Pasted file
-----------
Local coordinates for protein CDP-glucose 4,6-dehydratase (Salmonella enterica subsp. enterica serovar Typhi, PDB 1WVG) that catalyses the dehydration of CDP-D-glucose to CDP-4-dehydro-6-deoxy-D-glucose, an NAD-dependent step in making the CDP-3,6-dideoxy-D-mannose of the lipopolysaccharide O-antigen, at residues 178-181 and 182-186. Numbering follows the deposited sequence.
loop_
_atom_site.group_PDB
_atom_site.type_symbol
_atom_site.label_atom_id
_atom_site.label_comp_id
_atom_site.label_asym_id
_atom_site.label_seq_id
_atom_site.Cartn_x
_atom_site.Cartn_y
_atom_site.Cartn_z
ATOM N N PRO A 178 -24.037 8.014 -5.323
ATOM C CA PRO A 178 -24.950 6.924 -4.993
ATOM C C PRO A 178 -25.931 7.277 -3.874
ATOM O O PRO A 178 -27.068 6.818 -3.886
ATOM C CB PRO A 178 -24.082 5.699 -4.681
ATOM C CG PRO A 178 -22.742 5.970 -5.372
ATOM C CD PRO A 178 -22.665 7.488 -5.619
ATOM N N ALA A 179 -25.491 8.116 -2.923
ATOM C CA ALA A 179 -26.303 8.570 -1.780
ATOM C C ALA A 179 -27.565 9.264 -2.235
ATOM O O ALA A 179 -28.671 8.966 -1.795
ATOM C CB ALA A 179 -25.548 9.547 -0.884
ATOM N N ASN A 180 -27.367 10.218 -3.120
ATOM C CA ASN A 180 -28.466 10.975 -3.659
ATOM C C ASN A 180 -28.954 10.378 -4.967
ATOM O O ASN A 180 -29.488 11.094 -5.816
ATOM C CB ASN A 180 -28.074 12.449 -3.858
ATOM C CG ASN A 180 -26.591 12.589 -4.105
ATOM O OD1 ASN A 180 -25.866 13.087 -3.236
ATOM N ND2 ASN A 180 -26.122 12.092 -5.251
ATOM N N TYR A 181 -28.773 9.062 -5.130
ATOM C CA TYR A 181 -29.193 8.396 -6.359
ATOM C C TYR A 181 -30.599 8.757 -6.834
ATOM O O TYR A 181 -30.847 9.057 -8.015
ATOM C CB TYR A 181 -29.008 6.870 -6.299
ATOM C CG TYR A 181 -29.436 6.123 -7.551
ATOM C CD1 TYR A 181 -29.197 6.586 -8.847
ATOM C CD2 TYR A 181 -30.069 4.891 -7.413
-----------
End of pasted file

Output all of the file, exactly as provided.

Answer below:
Local coordinates for protein CDP-glucose 4,6-dehydratase (Salmonella enterica subsp. enterica serovar Typhi, PDB 1WVG) that catalyses the dehydration of CDP-D-glucose to CDP-4-dehydro-6-deoxy-D-glucose, an NAD-dependent step in making the CDP-3,6-dideoxy-D-mannose of the lipopolysaccharide O-antigen, at residues 178-181 and 182-186. Numbering follows the deposited sequence.
loop_
_atom_site.group_PDB
_atom_site.type_symbol
_atom_site.label_atom_id
_atom_site.label_comp_id
_atom_site.label_asym_id
_atom_site.label_seq_id
_atom_site.Cartn_x
_atom_site.Cartn_y
_atom_site.Cartn_z
ATOM N N PRO A 178 -24.037 8.014 -5.323
ATOM C CA PRO A 178 -24.950 6.924 -4.993
ATOM C C PRO A 178 -25.931 7.277 -3.874
ATOM O O PRO A 178 -27.068 6.818 -3.886
ATOM C CB PRO A 178 -24.082 5.699 -4.681
ATOM C CG PRO A 178 -22.742 5.970 -5.372
ATOM C CD PRO A 178 -22.665 7.488 -5.619
ATOM N N ALA A 179 -25.491 8.116 -2.923
ATOM C CA ALA A 179 -26.303 8.570 -1.780
ATOM C C ALA A 179 -27.565 9.264 -2.235
ATOM O O ALA A 179 -28.671 8.966 -1.795
ATOM C CB ALA A 179 -25.548 9.547 -0.884
ATOM N N ASN A 180 -27.367 10.218 -3.120
ATOM C CA ASN A 180 -28.466 10.975 -3.659
ATOM C C ASN A 180 -28.954 10.378 -4.967
ATOM O O ASN A 180 -29.488 11.094 -5.816
ATOM C CB ASN A 180 -28.074 12.449 -3.858
ATOM C CG ASN A 180 -26.591 12.589 -4.105
ATOM O OD1 ASN A 180 -25.866 13.087 -3.236
ATOM N ND2 ASN A 180 -26.122 12.092 -5.251
ATOM N N TYR A 181 -28.773 9.062 -5.130
ATOM C CA TYR A 181 -29.193 8.396 -6.359
ATOM C C TYR A 181 -30.599 8.757 -6.834
ATOM O O TYR A 181 -30.847 9.057 -8.015
ATOM C CB TYR A 181 -29.008 6.870 -6.299
ATOM C CG TYR A 181 -29.436 6.123 -7.551
ATOM C CD1 TYR A 181 -29.197 6.586 -8.847
ATOM C CD2 TYR A 181 -30.069 4.891 -7.413